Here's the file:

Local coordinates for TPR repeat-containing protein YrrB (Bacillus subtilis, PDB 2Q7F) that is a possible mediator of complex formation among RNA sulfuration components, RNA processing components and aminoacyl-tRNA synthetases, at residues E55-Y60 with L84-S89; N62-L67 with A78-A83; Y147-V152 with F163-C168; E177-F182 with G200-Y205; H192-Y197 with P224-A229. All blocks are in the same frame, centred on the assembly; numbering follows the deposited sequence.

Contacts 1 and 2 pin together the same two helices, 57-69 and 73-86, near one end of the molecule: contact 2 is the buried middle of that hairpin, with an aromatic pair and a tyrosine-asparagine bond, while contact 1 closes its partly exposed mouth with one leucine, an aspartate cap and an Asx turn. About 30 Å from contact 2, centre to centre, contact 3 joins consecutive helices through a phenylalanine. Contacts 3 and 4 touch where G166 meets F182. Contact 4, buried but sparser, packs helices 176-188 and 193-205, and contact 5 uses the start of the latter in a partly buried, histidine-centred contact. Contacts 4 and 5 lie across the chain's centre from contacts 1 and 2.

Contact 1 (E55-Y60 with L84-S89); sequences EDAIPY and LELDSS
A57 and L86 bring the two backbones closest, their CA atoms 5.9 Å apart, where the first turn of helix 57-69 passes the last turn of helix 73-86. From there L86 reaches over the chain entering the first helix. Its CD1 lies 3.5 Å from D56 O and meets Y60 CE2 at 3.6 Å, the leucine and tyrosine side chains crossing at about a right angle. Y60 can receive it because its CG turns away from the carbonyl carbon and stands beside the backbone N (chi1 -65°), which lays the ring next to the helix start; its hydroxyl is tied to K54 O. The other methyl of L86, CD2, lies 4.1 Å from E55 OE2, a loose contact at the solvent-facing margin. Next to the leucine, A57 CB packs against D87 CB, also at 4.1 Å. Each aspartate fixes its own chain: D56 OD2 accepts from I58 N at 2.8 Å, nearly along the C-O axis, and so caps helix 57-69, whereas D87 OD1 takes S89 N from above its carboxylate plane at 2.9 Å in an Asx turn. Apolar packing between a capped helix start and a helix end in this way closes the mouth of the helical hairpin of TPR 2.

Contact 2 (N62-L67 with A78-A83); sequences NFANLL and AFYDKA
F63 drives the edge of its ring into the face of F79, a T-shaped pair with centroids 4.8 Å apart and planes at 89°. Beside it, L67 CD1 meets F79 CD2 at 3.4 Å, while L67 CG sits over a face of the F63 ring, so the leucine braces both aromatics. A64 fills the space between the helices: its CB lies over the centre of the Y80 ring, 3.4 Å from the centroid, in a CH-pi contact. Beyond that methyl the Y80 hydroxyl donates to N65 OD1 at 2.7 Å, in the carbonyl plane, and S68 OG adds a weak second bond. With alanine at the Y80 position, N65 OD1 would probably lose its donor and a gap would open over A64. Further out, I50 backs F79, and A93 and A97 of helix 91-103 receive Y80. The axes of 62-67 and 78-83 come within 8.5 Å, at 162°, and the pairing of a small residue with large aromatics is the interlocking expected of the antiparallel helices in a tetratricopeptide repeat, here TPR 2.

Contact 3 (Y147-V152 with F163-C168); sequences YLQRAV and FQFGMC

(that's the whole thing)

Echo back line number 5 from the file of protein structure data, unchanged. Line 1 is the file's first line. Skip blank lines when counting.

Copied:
Contact 2 (N62-L67 with A78-A83); sequences NFANLL and AFYDKA